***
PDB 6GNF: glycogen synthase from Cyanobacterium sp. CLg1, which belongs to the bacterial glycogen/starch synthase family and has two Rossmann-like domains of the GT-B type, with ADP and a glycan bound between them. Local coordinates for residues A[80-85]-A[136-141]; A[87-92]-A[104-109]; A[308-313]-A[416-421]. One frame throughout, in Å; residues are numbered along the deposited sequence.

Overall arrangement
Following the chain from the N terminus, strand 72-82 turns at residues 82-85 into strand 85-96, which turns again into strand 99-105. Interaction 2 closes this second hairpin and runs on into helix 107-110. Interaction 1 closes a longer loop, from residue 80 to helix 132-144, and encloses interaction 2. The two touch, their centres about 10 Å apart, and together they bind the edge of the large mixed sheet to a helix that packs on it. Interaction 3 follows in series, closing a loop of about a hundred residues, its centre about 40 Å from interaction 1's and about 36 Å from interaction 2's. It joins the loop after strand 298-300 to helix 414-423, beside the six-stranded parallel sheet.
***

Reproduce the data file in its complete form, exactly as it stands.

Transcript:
PDB 6GNF: glycogen synthase from Cyanobacterium sp. CLg1, which belongs to the bacterial glycogen/starch synthase family and has two Rossmann-like domains of the GT-B type, with ADP and a glycan bound between them. Local coordinates for residues A[80-85]-A[136-141]; A[87-92]-A[104-109]; A[308-313]-A[416-421]. One frame throughout, in Å; residues are numbered along the deposited sequence.

Overall arrangement
Following the chain from the N terminus, strand 72-82 turns at residues 82-85 into strand 85-96, which turns again into strand 99-105. Interaction 2 closes this second hairpin and runs on into helix 107-110. Interaction 1 closes a longer loop, from residue 80 to helix 132-144, and encloses interaction 2. The two touch, their centres about 10 Å apart, and together they bind the edge of the large mixed sheet to a helix that packs on it. Interaction 3 follows in series, closing a loop of about a hundred residues, its centre about 40 Å from interaction 1's and about 36 Å from interaction 2's. It joins the loop after strand 298-300 to helix 414-423, beside the six-stranded parallel sheet.